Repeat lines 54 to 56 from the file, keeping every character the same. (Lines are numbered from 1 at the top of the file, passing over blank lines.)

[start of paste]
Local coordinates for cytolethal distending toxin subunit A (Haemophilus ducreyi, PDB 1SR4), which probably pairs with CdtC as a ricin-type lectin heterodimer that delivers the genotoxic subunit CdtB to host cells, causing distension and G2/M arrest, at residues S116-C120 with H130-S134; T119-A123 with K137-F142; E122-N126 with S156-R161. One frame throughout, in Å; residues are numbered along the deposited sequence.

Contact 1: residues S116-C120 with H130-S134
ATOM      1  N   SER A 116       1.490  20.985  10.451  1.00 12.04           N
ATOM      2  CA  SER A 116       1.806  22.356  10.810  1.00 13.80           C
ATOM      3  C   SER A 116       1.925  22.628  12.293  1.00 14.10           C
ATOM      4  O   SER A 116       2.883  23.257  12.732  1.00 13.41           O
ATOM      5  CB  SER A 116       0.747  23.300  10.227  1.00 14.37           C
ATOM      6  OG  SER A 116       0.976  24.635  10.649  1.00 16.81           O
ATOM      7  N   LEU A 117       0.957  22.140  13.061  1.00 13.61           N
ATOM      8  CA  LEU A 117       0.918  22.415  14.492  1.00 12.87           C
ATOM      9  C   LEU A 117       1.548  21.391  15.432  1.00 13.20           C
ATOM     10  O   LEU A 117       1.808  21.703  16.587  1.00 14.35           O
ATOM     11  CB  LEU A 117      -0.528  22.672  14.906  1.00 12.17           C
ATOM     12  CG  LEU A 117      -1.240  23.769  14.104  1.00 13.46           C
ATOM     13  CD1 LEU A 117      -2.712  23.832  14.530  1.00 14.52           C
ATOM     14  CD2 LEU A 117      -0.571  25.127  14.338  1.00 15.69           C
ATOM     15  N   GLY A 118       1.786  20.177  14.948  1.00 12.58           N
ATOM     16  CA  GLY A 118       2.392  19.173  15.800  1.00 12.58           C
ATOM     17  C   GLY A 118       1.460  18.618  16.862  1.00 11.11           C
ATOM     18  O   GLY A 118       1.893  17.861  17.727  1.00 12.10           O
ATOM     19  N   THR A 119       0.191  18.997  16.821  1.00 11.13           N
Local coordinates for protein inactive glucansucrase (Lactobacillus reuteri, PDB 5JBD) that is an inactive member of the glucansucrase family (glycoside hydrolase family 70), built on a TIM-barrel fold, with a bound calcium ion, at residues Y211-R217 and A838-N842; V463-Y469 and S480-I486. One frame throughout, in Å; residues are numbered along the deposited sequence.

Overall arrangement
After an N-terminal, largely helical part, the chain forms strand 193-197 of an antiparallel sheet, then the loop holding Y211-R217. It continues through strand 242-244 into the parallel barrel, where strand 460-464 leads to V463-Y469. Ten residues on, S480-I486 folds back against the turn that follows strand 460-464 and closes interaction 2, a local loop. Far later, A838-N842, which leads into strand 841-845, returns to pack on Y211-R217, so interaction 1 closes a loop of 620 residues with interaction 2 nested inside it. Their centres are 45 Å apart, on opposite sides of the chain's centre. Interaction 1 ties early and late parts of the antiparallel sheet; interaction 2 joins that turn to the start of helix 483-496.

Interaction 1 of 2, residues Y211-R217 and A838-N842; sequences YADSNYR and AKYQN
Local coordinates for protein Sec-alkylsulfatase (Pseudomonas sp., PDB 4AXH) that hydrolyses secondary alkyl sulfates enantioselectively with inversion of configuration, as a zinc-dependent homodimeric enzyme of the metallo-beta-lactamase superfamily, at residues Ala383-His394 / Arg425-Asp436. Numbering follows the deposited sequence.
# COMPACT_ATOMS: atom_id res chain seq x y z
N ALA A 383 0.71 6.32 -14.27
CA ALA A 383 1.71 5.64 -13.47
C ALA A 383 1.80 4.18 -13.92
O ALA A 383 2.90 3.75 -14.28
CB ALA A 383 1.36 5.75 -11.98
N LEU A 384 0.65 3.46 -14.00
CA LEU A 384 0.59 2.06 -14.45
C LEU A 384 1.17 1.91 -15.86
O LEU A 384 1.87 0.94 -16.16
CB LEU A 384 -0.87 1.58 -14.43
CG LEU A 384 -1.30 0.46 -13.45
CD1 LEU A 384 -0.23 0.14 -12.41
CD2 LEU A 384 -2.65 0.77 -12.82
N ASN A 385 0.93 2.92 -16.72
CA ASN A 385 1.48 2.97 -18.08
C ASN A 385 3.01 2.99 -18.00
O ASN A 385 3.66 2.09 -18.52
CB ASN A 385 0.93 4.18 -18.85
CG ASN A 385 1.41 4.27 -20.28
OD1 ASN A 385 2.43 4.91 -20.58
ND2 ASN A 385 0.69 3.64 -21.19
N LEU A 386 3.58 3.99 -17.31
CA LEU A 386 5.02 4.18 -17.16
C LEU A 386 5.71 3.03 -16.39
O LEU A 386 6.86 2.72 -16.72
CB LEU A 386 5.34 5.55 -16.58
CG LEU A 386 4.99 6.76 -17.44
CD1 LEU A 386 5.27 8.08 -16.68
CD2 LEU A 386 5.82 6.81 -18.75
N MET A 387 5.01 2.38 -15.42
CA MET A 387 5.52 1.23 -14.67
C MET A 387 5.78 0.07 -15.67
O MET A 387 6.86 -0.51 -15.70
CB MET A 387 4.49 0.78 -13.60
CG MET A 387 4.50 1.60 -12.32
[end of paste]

CG LEU A 386 4.99 6.76 -17.44
CD1 LEU A 386 5.27 8.08 -16.68
CD2 LEU A 386 5.82 6.81 -18.75